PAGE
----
Waiting for us is an amazing dinner of rice, beans, and chicken that his Guzman’s wife, Nellie, prepared on a wood burning fire in her simple kitchen. They were amazed at all our camera equipment and the tent city we set up in front of their modest wooden home with no electricity. We were amazed at their proud but simple life; hard work and kindness and generosity.
Exhausted and with full bellies, we settle into our tents early. At first light, the zipper from the neighboring tent wakes us up and breaks the morning silence of the Amazon jungle. Sunrise is the first chance we have to take in our surroundings. The sun is just coming up over the lush, deep green jungle vistas that go on forever. We take turns at the outhouse and wooden stall shower that uses the cold water running down from the mountains above.
Guzman wants to show off his crop so, after breakfast we trek another 1,000 yards up into the hills where coffee trees, about five feet tall, are filled with ripe, red cherries. Guzman’s family, friends and day laborers are there carefully picking only the ripe, red sweet ones, dropping them into metal tins. The green ones are given a few more days to ripen.
As their tins fill up, they transfer them into large, black, plastic sacks which, at the end of the day, they carry down in 100-pound bags on their backs to the washing station. Guzman has built a makeshift aqueduct that diverts mountain water into a wooden vat where the cherries are soaked, washed, and then de-pulped. Once de-pulped, Guzman’s son, Kleyder, sets the beans out under a covered drying bed so they don’t get soaked when it rains and can dry slowly in the sun. After three days, the beans are put into strong plastic sacks, and made ready to be taken down the mountain by mule.
It’s a bit sad saying goodbye to Nellie. As we leave, she gives her husband some money to purchase supplies down in the village and we all start down the mountain as Guzman and his son escort his coffee down the trail. It rained again the night before and the route is even muddier and more grueling than it was when we hiked up just two days before. To help ease the trip, we use walking sticks made from tree branches. When we hear the river, we know we’re nearing the bottom. We follow the mules across the river on a makeshift barge, then watch the coffee loaded onto trucks to be taken to the co-op. Our driver shows up with what have turned out to be some of the best beers we’ve had in a very long time – chilled in the river while they were waiting for us.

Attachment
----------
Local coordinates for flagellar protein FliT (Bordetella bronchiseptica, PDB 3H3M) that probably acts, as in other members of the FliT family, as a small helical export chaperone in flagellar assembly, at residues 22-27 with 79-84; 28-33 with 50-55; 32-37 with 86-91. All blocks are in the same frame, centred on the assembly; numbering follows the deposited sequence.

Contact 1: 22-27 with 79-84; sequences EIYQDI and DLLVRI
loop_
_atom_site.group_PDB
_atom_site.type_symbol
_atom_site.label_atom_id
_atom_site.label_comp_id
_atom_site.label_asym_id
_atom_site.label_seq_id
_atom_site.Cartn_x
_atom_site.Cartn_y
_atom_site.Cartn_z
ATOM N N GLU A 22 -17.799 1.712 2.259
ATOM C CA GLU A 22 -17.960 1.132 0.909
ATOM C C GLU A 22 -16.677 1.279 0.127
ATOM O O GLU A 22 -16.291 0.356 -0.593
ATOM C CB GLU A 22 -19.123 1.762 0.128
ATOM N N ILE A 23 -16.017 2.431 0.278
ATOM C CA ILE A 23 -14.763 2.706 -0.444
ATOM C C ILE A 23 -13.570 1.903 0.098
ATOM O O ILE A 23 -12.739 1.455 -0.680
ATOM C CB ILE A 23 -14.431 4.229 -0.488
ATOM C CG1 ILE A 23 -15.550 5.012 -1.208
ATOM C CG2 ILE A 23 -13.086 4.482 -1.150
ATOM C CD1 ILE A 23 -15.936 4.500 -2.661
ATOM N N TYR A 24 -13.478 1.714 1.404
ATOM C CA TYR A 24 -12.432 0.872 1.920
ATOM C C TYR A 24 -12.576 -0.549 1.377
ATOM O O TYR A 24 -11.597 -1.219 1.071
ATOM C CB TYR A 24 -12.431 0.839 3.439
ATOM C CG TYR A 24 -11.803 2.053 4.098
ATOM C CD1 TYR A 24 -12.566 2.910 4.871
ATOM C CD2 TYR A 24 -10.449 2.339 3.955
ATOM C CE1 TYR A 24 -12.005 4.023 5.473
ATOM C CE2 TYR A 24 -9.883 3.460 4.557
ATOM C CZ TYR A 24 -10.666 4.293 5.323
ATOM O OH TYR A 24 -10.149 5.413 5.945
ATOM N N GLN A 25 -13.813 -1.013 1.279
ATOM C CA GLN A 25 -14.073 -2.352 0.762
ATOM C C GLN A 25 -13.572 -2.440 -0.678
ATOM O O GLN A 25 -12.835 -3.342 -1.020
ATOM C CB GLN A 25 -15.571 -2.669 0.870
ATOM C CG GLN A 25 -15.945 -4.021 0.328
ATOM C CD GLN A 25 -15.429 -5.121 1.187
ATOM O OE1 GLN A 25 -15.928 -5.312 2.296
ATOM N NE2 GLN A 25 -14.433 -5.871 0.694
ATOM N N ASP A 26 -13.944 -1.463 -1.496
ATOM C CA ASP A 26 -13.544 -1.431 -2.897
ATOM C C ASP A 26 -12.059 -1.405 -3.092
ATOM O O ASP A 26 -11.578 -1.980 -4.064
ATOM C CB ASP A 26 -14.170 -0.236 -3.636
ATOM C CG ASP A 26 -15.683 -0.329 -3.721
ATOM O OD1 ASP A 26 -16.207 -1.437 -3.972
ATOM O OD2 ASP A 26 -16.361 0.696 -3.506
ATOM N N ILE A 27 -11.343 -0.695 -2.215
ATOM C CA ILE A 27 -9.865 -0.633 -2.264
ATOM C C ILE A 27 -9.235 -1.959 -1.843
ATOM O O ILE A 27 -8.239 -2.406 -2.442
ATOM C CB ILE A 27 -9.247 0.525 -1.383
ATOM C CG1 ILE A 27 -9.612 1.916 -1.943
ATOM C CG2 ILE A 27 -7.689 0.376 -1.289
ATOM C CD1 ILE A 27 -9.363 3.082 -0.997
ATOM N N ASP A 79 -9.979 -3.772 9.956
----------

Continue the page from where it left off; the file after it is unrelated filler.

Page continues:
We follow a blue pick-up truck across the dusty roads to the co-op that helps small family farmers like Guzman with technical advice, logistical support and forging relationships with buyers. Guzman waits anxiously as his beans are checked, first as a stainless steel dowel called a tryer is jabbed into each bag of coffee to collect a sample, then as the beans are checked for moisture and consistency (even tiny stones in the bag can affect the price.) Guzman has delivered high-quality coffee and he nets about $2.70 a pound. A coffee buyer from Dillanos Coffee Roasters, Phil Beatie, pays a premium for Guzman’s organically grown specialty coffee beans. Guzman tells us, “we now have some money left at the end of the crop year. It’s not like it used to be, when at the end of the crop year we had nothing left in our pockets. Now my family is able to eat more nutritious food.”
After a two-month wait, La Familia Guzman coffee finally arrives at Dillanos Coffee Roasters in Sumner, Wash., and we’re there to see the roasting and production of Guzman’s beans. They are put in a bag that actually has his picture on it. In Naranjas, he was just another coffee farmer growing really good coffee – in Sumner, he’s a bit of a celebrity. Phil Beatie grinds some up, and prepares it in a French press. We have our first delicious cup. A long way to go for a cup of coffee, yes…but a journey, and a cup of coffee, that will always be remembered.